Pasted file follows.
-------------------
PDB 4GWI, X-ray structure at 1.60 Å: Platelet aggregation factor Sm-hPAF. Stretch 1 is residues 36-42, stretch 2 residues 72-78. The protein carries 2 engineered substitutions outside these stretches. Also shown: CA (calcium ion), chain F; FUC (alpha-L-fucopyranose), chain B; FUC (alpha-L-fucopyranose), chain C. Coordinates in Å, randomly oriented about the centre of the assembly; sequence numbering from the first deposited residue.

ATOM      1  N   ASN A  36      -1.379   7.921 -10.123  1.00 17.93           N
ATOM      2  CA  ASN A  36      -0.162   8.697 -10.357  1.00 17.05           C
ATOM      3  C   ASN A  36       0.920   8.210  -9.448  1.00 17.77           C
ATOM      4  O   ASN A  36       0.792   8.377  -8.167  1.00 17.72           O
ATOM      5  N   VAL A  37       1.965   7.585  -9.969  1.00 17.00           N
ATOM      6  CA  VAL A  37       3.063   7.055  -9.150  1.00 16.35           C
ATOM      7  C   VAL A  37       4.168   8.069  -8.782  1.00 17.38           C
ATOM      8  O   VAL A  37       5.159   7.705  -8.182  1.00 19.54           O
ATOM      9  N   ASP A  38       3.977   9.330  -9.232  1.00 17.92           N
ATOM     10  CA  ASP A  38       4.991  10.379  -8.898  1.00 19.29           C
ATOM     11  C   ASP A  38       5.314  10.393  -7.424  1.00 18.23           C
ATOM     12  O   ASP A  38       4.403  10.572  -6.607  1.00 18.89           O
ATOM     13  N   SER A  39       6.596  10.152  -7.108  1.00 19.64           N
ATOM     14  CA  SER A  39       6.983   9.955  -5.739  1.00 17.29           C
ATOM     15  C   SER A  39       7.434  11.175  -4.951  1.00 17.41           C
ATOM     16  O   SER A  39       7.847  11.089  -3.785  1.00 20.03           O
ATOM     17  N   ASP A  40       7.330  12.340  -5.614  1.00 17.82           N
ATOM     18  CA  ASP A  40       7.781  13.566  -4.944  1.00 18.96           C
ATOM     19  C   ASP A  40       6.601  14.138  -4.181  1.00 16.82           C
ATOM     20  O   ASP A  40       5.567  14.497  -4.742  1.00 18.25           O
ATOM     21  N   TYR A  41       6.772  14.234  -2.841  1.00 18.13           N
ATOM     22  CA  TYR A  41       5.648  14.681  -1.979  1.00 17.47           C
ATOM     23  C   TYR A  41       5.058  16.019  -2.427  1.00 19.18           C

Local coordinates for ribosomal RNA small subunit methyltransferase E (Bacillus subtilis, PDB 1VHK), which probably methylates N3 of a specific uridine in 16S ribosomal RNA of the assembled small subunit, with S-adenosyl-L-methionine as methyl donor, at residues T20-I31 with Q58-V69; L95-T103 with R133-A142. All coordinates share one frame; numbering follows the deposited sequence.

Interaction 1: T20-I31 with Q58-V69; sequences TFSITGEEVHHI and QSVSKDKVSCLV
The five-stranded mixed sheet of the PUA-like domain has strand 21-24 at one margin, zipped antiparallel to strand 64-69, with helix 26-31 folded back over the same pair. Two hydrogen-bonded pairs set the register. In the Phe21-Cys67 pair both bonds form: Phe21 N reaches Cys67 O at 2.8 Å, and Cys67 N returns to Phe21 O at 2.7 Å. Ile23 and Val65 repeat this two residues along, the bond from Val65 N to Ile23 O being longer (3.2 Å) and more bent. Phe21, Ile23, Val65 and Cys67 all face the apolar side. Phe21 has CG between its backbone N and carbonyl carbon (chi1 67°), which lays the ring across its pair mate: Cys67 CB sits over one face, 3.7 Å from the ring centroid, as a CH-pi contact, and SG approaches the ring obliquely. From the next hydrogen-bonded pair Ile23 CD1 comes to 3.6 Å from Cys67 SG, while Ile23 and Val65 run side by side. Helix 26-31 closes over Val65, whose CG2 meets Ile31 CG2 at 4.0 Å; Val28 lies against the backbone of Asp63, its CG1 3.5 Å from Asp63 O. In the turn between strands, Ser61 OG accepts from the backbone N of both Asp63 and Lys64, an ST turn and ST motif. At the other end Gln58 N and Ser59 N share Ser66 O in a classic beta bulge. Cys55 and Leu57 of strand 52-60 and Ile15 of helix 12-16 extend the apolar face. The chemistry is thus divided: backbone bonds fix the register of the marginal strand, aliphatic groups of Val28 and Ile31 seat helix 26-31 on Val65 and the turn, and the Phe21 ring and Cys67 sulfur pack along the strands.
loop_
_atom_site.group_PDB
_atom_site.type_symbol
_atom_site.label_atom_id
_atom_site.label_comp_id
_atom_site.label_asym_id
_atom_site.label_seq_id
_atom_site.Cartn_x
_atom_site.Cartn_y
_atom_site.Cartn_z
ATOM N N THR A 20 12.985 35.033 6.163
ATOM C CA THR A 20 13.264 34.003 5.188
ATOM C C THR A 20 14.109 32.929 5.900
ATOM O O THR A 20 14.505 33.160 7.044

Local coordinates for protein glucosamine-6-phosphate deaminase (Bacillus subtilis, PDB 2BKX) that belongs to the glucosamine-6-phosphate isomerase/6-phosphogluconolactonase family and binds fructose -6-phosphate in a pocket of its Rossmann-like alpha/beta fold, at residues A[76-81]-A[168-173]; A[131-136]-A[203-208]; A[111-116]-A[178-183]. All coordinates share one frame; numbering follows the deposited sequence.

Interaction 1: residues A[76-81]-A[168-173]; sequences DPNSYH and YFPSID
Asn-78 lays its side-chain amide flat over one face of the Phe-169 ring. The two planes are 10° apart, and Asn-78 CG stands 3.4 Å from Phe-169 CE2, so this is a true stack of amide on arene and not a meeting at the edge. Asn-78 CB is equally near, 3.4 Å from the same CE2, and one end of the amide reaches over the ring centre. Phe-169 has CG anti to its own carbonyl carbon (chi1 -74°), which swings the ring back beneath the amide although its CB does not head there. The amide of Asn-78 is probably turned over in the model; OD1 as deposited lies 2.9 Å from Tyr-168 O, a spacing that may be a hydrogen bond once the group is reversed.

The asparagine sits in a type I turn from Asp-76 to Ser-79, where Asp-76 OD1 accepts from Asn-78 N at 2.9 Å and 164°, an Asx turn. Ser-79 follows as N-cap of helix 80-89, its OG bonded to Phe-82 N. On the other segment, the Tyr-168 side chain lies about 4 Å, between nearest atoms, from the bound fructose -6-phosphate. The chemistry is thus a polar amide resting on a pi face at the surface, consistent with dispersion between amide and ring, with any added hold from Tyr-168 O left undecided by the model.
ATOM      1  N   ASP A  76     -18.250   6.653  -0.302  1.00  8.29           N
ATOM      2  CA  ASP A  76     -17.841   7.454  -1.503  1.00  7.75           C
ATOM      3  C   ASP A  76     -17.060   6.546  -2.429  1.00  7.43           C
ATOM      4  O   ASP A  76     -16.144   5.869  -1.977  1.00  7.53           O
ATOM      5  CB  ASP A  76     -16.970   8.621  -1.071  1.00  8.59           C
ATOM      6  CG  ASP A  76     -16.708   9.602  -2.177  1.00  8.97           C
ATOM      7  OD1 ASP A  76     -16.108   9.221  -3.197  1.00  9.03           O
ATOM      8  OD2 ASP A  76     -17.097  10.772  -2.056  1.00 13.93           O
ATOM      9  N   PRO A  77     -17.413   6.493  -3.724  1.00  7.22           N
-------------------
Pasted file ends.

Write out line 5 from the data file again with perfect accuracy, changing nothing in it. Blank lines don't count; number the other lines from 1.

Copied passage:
ATOM      4  O   ASN A  36       0.792   8.377  -8.167  1.00 17.72           O